Natural selection hasn’t done a great job of thinning the herd of morons so we have to learn to live with them, but it makes me uneasy knowing that an idiot could be carrying a concealed weapon.


Kelley Heckart

‘Timeless tales of romance, conflict & magic’ Check out my long hair hotties!


Three different women, one ancient curse…

Weiner Fest—What is wrong with our politicians?

Just when everyone had almost recovered from the shock of Arnold Schwarzenegger’s infidelity, another politician commits a sexual indiscretion, this time via Twitter.

Congressman Anthony Weiner is the latest to join the large and growing club of politicians that have committed perverted, unethical, childish acts. There have been so many of these lately that I don’t even care about them anymore. So, why am I writing about it? I picked this for my topic because a lot of people do care. They are angry and fed up with men who are supposed to be respected by the American people, but do stupid, immoral things that are anything but respectful.

And how can I pass up the opportunity to write about a Weiner sending out pictures of his wiener? He just happens to have an ill-fated name that is perfect for jokes about sexual indiscretion. One sign held by a protestor calling for his resignation read: Circumcise Congress-Cut the Weiner. Weiner’s incident also proves how dangerous Twitter can be in the wrong hands. If only he had sent the picture via direct message to the person he intended to send it to, instead of sending it to everyone that follows him, he probably wouldn’t have been caught. Yet.

What’s wrong with these grown men that makes them act like teenage boys? These politicians are representing us and should set a good example. It’s hard to respect a man, especially a married man, that sends half-naked pictures of himself and then lies about it. And it’s not just the politicians that act like this. There are plenty of grown men in high-ranking positions that have affairs, email dirty jokes or pictures of their junk.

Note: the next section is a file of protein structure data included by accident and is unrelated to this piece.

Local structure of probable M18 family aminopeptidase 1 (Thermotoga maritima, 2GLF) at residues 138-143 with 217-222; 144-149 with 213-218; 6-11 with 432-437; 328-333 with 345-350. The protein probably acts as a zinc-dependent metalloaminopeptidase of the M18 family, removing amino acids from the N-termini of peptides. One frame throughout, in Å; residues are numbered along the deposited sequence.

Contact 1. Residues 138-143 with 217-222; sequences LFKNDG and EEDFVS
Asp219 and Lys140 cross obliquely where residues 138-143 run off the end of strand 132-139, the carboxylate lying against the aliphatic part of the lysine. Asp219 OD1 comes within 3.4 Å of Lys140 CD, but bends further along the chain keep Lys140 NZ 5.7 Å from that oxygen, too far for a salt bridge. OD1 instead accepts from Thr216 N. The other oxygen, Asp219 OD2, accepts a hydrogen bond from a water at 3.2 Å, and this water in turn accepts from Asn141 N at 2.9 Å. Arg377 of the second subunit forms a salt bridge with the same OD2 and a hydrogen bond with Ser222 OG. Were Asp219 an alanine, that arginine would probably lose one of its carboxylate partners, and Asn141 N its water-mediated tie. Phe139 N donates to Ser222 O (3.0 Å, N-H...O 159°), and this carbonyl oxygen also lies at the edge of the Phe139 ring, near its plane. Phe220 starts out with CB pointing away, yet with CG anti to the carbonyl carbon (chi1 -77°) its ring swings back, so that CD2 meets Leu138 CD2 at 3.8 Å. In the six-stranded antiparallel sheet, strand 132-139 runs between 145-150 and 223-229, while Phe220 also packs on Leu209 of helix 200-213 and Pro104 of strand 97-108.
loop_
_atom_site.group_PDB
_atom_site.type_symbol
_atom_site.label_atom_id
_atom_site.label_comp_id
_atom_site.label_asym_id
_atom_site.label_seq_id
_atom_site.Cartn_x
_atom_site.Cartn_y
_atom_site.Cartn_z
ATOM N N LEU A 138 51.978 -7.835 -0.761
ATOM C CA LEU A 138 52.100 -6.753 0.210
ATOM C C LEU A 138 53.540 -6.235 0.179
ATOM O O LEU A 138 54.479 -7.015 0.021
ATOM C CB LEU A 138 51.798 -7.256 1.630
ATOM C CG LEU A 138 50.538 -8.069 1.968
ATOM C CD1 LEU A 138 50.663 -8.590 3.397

Should politicians that get caught doing unethical acts be removed? Maybe there should be rules put in place for this kind of behavior—suspension without pay or a fine. If fines were put in place, counting the number of politicians committing sexual indiscretions, bad behavior could help pay down our debt. They could call it the Politician Behaving Badly rule.

The latest news since I started writing this post is that Weiner has resigned. Now maybe we can focus on what’s really important. That is, until the next politician is caught up in the vast wave of politicians gone wild.

Kelley Heckart

‘Timeless tales of romance, conflict & magic’ Check out my long hair hotties!


Three different women, one ancient curse…

The price of knowledge

Over the course of the past decade and change, I have been involved with a number of different initiatory organizations and traditions. Among them are the Hermetic Order of the Golden Dawn, the OTO, and smaller orders here and there. At present I am only involved with two groups, one of which is a synthesis of Arabic mysticism and the Western Mystery Tradition and another which is a local coven which combines Strega with a particular Wiccan tradition. The paths change, the people change, but some debates and concerns remain the same: do you charge for initiation and learning? If so, how much is too much? Or too little? Is there a price that can be satisfactorily placed upon spiritual knowledge? This debate exists in both the ceremonial magick and witchcraft communities, and I suspect will always exist as a bone of contention amongst its members.

I have seen groups charge outrageous sums of money only to learn it was funneled through to their leader so they could have a form of income. In such cases, obviously the intentions and methodology of collecting the money is corrupt, and has led many on a “no charge” policy out of retaliation. I have been in groups which refused to charge a dime on grounds that it was unethical by their standards. And yet a middle ground where the group only charged for the cost of the materials, no more, no less. Some offered a reasonable sum of dues per year to cover web expenses, materials, and the like.

In the world of the Internet, it’s actually quite easy these days to locate an initiatory body and either travel or receive long-distance initiation. The benefit of this has been to unite those who ordinarily would be excluded from the mysteries and obtaining knowledge due to geographic location, but the downside of this has been not truly knowing who you are initiating, and thus would be the equivalent of offering a stranger a place in your family without knowing who they really are and what they truly want.